and full circles

It’s fascinating. I’m in a state of positive shock. Six months ago I was in the lap of darkness, falling, flailing, falling… and it has all completely reversed.

This is weird, and I wasn’t quite ready for this! It has happened so fast and completely. So I’m making some big adjustments. This is one of the things about cancer – as least, for me – since everything impacts so much more than it did BC (before cancer). I’ve become more permeable, more affected and vulnerable, in all areas of life. This has its good and tricky sides. At times in the last month I’ve been overcome with pure joy, rather childlike and overwhelmed – I break out in tears so easily nowadays. Perhaps I should hire my services to a water company to help them restore the water table.

Some months ago I asked myself what I would have been doing if I hadn’t contracted cancer. Answer: just carrying on. What has happened since cancer joined me? I’ve been living each day quite intensely, in a very here-and-now way, and the difficulties I’ve had have given me a completely new focus. It’s now all about staying alive, staying happy, living life fully and resolving the loose threads of my life as best I can, while I can. In a bizarre and at times painful way, that’s called ‘a new chapter of life’. And I’ve been given it.

This is where free will comes in. Free will is not about Toyatas and Volkwagens, or left-wing, right wing, or this or that. Free will is all about how we deal with what we’ve got and what’s in front of us and, particularly, staying true to the root reason why we chose to come into life in the first place. Because we did choose. No one is here by accident.

This then leads to the question: what kind of life am I setting out to live? Well, the issue with me is that watching TV, eating, socialising and carrying on with a routine don’t tend to lift me up – I lose interest quite quickly. That’s an aspect of life on Earth that doesn’t do much for me. I have this strange obsession with having a deeply meaningful life. Some or all of you might suffer this syndrome too.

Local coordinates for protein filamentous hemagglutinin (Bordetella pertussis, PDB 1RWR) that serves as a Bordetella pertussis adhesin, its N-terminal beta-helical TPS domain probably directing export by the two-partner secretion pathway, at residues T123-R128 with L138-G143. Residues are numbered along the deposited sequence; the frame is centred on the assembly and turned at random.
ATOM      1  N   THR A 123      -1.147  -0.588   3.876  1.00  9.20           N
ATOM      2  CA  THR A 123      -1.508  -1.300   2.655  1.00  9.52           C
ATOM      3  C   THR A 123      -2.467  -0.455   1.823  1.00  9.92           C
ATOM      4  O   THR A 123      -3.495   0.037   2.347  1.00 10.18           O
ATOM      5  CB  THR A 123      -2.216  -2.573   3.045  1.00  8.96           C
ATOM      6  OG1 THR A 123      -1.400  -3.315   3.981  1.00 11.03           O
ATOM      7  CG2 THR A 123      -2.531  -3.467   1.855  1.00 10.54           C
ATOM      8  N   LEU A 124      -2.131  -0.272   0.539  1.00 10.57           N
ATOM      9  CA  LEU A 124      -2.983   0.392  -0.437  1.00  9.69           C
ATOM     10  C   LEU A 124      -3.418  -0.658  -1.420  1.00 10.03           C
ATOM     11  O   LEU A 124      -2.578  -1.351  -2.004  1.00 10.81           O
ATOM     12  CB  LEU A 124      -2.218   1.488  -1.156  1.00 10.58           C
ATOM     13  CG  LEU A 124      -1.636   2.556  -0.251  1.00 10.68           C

I can’t sit around waiting for something – though much of my life has involved a lot of abiding and patience. And strangely, at times when life has been most difficult, I get deeply motivated to do things. Not necessarily about the problem at hand, but more about some sort of strategy that changes the game more than it changes the situation. I seem to be at it again. Strangely, it took the cancer experience to really get me fired up. Or perhaps sufficiently desperate that I have no alternative! Free will is sometimes about making a choiceless choice.

I wake up with instructions, sometimes. Well, it feels like that. Something fizzy is inserted in my psyche and it starts fermenting. Before long, a whole picture of possibilities has formed. But nowadays, I’m wise enough to know that, first, I must put it on the ‘perhaps’ shelf in my psyche, to let it sit there for a while. This will show whether what I see is solid and feeling dead right. If it isn’t, it fades away or changes, as life progresses. But there’s a central issue or motivator to it, an aim and strategy which, if it is solid, can form the core idea or axis or pattern of something that could take shape in the next few years. Here’s the rub: the intended fulfilment date is around 2050. If I’m incarnate at that time, I’ll be a young’un. I get the feeling I’ll return a bit later, but that’s not entirely my own choice, and it’s subject to review.

There’s an interesting twist to this. I have a limited shelf-life. I do know this. Some people will try to dissuade me from such ‘negative, deathist thinking’, but often they need to learn something about acceptance, surrender and the otherworlds. Here’s a riddle: we do not and cannot choose the time and manner of our dying, yet, in another way, we can. Sort of. Particularly through attitude and power of spirit, though also with the helping hand of medications, supplements, healers and so on. However, ‘the hand of God moves in strange ways’, and when facing death we do need to hand ourselves over, to accept our progressive loss of control. Why? Because such acceptance leads to another kind of control. Metaphysically, it’s the control of a slalom-skier, where you have to lose control in order to gain a new kind of balance. It’s not fear-driven, though it’s one helluva ride.

This happens in life too, and many people stand on this precipice at present – it’s the Great Unknown, gaping at us and shaking us out of our comfortable stupours. Yes, folks, shit’s happening and there’s little we can do about it. We’ve been in ‘good’ times, and now it’s going to be ‘bad’ times. Many people resort to complaining – that’s unwise and gets no one anywhere. It’s necessary to get real, make it simple, focus on what’s essential, stay happy and look for the gift in this evolving situation. Do this, and you’ll survive. Dig in your heels and trouble’s coming.